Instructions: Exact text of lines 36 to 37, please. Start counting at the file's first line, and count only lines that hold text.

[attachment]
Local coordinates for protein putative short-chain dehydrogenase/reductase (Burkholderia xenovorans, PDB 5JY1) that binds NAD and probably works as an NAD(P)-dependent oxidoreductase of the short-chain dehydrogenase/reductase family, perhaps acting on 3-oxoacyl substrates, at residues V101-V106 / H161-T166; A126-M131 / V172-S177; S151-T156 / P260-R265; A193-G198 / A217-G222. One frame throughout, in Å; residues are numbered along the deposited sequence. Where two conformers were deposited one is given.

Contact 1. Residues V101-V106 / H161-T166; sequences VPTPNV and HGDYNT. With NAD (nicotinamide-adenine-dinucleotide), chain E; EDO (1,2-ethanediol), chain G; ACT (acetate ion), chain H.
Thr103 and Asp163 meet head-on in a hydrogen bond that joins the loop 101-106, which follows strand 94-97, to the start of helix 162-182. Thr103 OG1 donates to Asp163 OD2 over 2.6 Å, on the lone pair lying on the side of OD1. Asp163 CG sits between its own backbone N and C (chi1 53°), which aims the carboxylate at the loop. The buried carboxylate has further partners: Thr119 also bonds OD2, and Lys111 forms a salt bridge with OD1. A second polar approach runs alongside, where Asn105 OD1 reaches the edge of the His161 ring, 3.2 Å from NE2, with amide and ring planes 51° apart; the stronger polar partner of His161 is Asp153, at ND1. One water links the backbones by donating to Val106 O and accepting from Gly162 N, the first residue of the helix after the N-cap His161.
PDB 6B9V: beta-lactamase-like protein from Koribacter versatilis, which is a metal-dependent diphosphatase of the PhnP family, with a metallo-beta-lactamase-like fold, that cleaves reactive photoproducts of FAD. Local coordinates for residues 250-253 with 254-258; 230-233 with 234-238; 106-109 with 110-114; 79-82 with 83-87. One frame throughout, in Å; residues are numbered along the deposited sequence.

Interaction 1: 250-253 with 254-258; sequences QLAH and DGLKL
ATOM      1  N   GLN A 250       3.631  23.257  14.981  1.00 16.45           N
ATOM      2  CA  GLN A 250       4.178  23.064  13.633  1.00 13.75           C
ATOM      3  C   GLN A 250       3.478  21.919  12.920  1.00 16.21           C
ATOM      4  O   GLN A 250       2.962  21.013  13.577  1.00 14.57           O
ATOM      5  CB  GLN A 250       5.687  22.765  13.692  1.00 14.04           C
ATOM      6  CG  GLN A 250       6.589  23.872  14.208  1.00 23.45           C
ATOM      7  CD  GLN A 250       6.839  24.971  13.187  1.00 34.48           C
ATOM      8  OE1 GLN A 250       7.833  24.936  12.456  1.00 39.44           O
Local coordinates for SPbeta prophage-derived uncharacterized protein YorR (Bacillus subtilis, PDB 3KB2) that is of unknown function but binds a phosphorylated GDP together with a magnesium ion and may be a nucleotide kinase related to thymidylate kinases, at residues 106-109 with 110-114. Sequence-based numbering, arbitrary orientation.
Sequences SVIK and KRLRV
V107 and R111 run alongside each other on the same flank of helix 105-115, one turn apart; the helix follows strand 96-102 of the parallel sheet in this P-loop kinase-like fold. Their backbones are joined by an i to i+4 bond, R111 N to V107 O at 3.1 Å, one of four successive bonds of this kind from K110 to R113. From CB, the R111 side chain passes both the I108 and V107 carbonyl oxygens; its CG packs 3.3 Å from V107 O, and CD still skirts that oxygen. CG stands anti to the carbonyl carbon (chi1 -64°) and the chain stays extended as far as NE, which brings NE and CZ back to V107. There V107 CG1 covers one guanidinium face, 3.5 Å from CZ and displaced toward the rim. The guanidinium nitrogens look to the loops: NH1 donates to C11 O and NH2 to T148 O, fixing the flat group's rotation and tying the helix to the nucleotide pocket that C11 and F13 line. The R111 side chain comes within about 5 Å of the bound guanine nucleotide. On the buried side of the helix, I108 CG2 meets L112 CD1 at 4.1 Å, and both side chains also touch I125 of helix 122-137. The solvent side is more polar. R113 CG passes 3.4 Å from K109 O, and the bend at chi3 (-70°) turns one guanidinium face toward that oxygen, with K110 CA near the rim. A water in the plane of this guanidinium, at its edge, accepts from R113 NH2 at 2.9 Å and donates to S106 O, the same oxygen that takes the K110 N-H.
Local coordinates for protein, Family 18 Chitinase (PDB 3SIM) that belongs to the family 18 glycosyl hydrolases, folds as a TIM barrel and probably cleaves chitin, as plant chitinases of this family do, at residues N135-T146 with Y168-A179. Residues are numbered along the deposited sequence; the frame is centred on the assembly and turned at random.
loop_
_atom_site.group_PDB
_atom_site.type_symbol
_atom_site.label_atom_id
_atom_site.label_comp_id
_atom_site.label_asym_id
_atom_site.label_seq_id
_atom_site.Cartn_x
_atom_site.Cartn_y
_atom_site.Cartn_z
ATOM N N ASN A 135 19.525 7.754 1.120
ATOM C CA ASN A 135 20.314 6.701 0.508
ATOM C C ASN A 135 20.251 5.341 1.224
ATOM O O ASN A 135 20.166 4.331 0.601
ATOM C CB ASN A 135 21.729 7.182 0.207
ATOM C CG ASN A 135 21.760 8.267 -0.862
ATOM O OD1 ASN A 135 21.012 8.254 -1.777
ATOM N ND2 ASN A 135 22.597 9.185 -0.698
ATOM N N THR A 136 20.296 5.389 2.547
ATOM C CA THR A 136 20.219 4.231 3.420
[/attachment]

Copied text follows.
ATOM N N THR A 136 20.296 5.389 2.547
ATOM C CA THR A 136 20.219 4.231 3.420